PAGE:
Girls basketball: Showdown between South, East for SPC title

Published 11:06 pm Thursday, February 12, 2015

LANDIS — South Rowan’s girls were victims of clutch Shenell Pharr 3-pointers and lost 58-54 at East Rowan on Jan. 9, but there was no panic in the eyes or voice of South Rowan coach Jarrod Smith in the aftermath of a painful loss.

“We’re OK,” Smith said. “If we win out, we still win the SPC championship.”

Smith’s Raiders (16-6, 13-2 SPC) have won their seven conference games since that setback in Granite Quarry, including a tense, double-overtime struggle at third-place Hickory Ridge last Friday.

East Rowan also hasn’t taken its foot off the gas pedal. The Mustangs (20-2, 13-2 SPC) have won nine straight overall and eight straight in the league and their payback victory against Central Cabarrus on Tuesday officially eliminated talented Hickory Ridge team (12-3 SPC) from the conference race.

Both East Rowan and South Rowan are sizzling  entering Friday’s showdown in South Rowan’s gym. One will emerge with an outright conference title and all the things that accompany that trophy — the No. 1 seed for next week’s SPC tournament and a No. 1 seed for the 3A state playoffs.

“It’s our Senior Night and we’ve got 11 seniors playing for a conference championship,” Smith said. “It doesn’t get much more exciting than that.”

South Rowan hasn’t won a conference title — regular season or tournament — since 1999. Before they were runners-up to East Rowan in the SPC last season, the Raiders hadn’t even finished second in their league since 2002.

Smith is in his sixth season. His first four teams had losing records. He’s convinced his current seniors are as good as they are now because of the adversity they experienced as sophomores two seasons ago.

“We only had six wins that season, but now we only have six losses,” Smith said. “Our girls have fought through a lot to have a chance to win a conference championship. They’ve earned their shot at a championship.”

The Mustangs have a lot to play for as well. Last season, they won their first league title since 2004 and now they have a chance at the school’s first back-to-back conference crowns since the 1979-80 and 1980-81 seasons.

“That’s not really something we’ve talked about – we’re just trying to stay focused on our goals for this season,” East Rowan head coach Danielle Porter said. “We just want to keep playing together. We want to keep doing what we’ve been doing.”

Recent history favors the Mustangs. They’ve won eight out of nine against South Rowan over the last four seasons, and Porter is 10-2 against Smith since taking the head job at East Rowan.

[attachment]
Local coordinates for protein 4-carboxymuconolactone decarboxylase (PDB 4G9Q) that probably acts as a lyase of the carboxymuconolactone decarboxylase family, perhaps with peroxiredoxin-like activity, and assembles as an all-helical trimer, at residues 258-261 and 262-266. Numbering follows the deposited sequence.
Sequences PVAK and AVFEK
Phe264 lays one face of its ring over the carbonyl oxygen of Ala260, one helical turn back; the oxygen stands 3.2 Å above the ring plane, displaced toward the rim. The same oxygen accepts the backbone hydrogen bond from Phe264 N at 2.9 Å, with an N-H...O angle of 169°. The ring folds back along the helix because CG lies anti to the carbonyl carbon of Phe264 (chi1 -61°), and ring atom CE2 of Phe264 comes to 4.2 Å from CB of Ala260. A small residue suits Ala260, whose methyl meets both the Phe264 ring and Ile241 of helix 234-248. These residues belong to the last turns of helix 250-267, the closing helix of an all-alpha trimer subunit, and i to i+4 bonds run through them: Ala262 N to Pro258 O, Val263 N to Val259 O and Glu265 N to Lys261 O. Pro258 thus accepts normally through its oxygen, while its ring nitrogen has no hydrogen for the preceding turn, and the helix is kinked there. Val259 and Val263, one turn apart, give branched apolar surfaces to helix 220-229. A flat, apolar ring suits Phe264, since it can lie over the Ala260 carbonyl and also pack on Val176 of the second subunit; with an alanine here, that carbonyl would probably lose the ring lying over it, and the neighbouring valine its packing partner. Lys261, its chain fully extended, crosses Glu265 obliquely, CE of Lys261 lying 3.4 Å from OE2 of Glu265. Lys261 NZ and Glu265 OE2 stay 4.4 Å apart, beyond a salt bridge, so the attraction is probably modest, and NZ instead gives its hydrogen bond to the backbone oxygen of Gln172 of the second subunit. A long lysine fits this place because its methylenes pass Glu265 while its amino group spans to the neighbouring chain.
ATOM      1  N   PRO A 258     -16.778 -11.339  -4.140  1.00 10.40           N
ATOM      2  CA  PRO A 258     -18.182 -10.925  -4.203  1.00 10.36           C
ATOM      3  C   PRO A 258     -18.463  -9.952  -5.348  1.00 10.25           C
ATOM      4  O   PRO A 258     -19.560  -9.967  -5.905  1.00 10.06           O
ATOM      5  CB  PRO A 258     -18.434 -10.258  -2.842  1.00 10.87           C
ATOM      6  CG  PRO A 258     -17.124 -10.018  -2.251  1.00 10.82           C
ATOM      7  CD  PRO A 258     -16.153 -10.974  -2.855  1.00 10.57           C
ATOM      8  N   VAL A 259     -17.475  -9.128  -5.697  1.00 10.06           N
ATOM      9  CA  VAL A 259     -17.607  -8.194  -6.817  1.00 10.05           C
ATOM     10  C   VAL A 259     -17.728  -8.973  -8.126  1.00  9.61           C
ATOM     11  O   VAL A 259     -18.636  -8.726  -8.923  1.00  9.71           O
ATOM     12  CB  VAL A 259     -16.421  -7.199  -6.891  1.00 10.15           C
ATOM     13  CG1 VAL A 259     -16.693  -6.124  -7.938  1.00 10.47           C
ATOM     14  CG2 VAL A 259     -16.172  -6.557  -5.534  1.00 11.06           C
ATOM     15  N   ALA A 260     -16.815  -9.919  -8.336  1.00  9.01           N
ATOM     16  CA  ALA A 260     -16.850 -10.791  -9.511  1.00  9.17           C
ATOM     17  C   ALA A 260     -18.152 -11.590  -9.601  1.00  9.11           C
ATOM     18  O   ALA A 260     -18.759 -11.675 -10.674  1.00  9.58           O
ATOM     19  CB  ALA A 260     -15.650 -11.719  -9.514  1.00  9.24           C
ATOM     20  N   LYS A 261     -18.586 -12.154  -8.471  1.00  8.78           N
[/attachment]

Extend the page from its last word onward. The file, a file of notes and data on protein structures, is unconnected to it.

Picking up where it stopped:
East Rowan’s 6-foot-3 UNC Asheville signee Kelli Fisher, who averages 18 points and 12 rebounds, presents problems for everyone. Containing her is a difficult challenge for a small South Rowan team. Cassidy Chipman, a 5-foot-10 senior who shoots from long range but bangs in the post defensively, is the Raiders’ tallest starter.

East Rowan looks different after graduating Karleigh Wike, a 6-foot-4 Richmond signee who was one of the better players in school history, but while the Mustangs got shorter, they have compensated in other areas.

“I really think we’re a better team this season,” Porter said. “A lot of our girls have matured and they are better, smarter players than a year ago. And we’re a much more dangerous transition team now.”

South Rowan brings major firepower to the matchup with senior guard Avery Locklear, a relentless UNC Pembroke signee who is the leading scorer in school history with 1,732 points. Locklear scored 23 in the January loss to the Mustangs.

Locklear has played 93 games for the Raiders and has averaged 18.6 points per game. The school record at South Rowan for career scoring average is 18.5 by Wanda Watkins in the early 1980s.

“South Rowan is hard to beat because they’ve got two prolific scorers, two of the best scorers in the county,” Porter said. “Chipman has a lot of tricks and she’s a tough matchup because she can drive or shoot outside. Locklear just gets after it and stays after it.

“South is tough to zone because in a zone it’s a lot harder to find Chipman and Locklear and box them out, and they’re also their best two rebounders.”

While it’s South Rowan’s Senior Night, it won’t be the last game on their home floor for Locklear, Chipman and longtime teammates such as Sylvetta Bost, Caroline Hubbard, Kayla McClendon and Beth Ann Martin.

“We know we’ll be back for a conference tournament game and hopefully for playoff games, so there’s no pressure in the sense of it being their last game here,” Smith said.

The same goes for East Rowan, which had its Senior Night on Tuesday. This isn’t about pressure, it’s about competing with a rival for a banner and bragging rights.

“It’s going to be a challenge, but it’s going to be a lot of fun,” she said.